Shooters Hill

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Post to the north Shooters Hill

Post to the east Woodlands Farm

Post to the south Eltham Park

Post to the west Eltham Common

Academy Road
Academy Orchard.  Planted in 1990s over a reservoir.  Old hedge and bank with a rare vetch.
Castle Wood

Castle Wood.  An area of woodland, in part forming a dense pattern of tall trees. Its dominant features are Severndroog Castle and a large rose garden, which is on the site of Castlewood House (built 1870, now demolished). The house and its grounds were acquired by the London County Council in 1922 as the result of a campaign, and added to the public park already existing around Severndroog Castle. From the terrace above the garden there is a fine view over Eltham towards the North Downs.
Rose Cottage To the east of the terrace a highly ornamented house of the 1870s with rustic porch and great Dutch gables, formerly the lodge for Castlewood House.
Reservoir - In 1914 Metropolitan Board of Works bought the area and built a small reservoir in the woods to the west of Severndroog Castle. On the west side of the Wood is a grassed area. 1920
Rose garden with giant redwood tree, looking incongruous
Castlewood House, demolished by London County Council
Clarke’s soft water plant was on the green flat area on the right.  This is the site of a former plant, which was supposed by most people to be a reservoir.   In fact it was used to supply the Royal Herbert Hospital with soft water.   Without   being too scientific,  "hardness” in water describes its inability to form lather with soap.   It is due to compounds of calcium and magnesium, which enter the water from certain types of ground through which the water flows.    The effects of these, apart from difficult lathering, can be damaging and even dangerous in hot water systems, boilers, etc.  A large institution such as a hospital must therefore have a "soft" water supply. In this case the plant used Clark's process, in which certain of the compounds mentioned are dealt with by adding controlled quantities of lime.   The actual building was removed in the 1930s
Severndroog Castle built as a Memorial to William James. He died at his daughter's wedding and his widow built the tower. Originally had armour from the siege in it. The Royal Engineers used it for an observation post while making early OS maps.  eccentric, triangular. In darkness or poor light, the tower takes on a rather menacing appearance, and provided a perfect location for the sinister 2001 movie, Mr In-Between. A tall triangular battlemented tower by Richard Jupp 1784, an extraordinary folly with Gothic arches and windows, surrounded by the trees of Castle Wood. The inscription on the stone plaque on the side facing south-west is transcribed on a tablet in a more legible position on the side facing north. It was built by the widow of Commodore Sir William James to celebrate his naval exploits, in particular his capture in 1755 of the island fortress of Severndroog (no longer existing) off the Malabar Coast of India. At that time the Castle was just to the north of the grounds of the James mansion of Park Farm Place, Eltham. In 1869 the Castle became part of the grounds of Castlewood House, which was built on the wooded slopes below. The Castle and the area around it were sold to the London County Council c 1900 to become a public park. From one of the turrets there are some of the finest views anywhere in London, unrestricted in all directions except to the north-east. The main room on the first floor has a fine ornamental plaster ceiling. Listed Grade II* but at one time considered to be at risk.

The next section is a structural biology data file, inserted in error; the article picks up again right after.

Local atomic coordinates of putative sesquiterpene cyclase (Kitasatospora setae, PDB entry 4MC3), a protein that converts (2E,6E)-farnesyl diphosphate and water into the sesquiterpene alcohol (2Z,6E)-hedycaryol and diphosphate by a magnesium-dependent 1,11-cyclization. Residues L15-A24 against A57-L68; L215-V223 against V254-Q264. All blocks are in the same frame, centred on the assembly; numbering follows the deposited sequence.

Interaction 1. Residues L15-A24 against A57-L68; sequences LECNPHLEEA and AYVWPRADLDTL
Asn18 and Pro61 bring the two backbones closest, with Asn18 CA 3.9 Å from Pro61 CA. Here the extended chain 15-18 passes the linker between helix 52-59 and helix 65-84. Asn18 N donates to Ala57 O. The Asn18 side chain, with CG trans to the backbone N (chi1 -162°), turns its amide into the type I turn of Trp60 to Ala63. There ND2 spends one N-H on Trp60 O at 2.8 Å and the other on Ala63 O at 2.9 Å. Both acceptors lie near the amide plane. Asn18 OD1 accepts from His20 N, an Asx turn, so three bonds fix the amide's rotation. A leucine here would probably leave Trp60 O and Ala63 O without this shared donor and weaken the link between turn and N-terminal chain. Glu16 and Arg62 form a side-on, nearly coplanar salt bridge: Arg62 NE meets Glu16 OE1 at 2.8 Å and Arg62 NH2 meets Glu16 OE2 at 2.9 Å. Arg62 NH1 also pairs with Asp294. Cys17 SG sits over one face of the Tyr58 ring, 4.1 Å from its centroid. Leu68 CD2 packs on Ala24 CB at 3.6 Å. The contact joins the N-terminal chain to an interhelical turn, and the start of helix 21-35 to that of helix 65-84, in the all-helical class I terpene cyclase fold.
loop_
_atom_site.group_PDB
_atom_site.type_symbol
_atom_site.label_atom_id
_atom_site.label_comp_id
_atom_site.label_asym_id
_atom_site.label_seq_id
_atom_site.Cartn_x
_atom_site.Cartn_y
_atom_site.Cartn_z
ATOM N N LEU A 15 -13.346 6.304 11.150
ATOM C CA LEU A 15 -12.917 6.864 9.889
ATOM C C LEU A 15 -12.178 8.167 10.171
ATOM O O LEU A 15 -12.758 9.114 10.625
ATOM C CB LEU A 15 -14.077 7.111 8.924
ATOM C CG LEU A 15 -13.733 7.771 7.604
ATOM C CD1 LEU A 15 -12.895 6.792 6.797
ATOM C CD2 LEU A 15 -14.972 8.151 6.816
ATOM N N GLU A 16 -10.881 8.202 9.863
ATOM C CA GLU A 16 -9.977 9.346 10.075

Cleanthus Road
Ancient wall in the grounds of the flats.  There are two possibilities.  The Manor House, originally called the Shrubbery, could have had some off-site structures.  Or the wall is a fragment of part of the old "Bull" complex.  Entrance to the Manor House was from Cleanthus Road, which was a through road until the present site was laid out.  From the gate could be seen a pair of large urns and a figure in the form of a harp which looked   somewhat   like   a   small   ship's   figurehead.
Constitution Hill
Reservoir 1890. 300,000 gall. 320' OD Kent Water Co.

Craigholm
Cut that was made in 1980
Vicarage first house

Donaldson Road
Called after the Chief Superintendent of Ordnance Factories from 1903 to 1916, Sir F. Donaldson, KCB.  He was drowned in the latter year when HMS Hampshire, which was also carrying Lord Kitchener, struck a mine on the way to Russia.  Marks the western extremity of Broomhall and was formed to lead into the Wimpey estate.  

Eaglesfield Road
Does this have a connection with Lidgebird's eagles on his crest
Eaglesfield School, buildings of 1925 the science extensions of 1961-2 are a prominent landmark. Shuttered concrete and brick, with the tough detailing typical of the L.C.C.'s work of the time.  GLC extensions 1975 Has become used as a sixth form and further education college.
Flats in the Eaglesfield fire station 1912 vaguely arts and crafts. A handsome building of 1912 Note the oriel windows and the impressive skyline with closely packed dormers.  Fire Brigade Branch of the L C C Architect's Department. typical of their best designs. 1912, probably by C.-C. Winmill. Romantic roof-line with high pitched gables and tall chimneys- facade with oriel windows. Has become housing.
Eaglesfield Wood. in the school grounds. This is a wood on a steep slope with a pond, mature trees, newts, tipping rough, clearings with brambles, birds, etc.. 
Eaglesfield Recreation Ground. Highest point on shooters hill. Children’s playground on the site of the Lily Pond - 14ft higher than the cross on St. Paul’s. Embraces the actual summit of the hill. There are sensational views towards the east over Erith, Bexleyheath and Bexley.
Lowood. A large house in stuccoed concrete of 1874; since 1925 it has been the clubhouse of the Shooters Hill Golf Club. The east front has three distinctive gables.

Hill End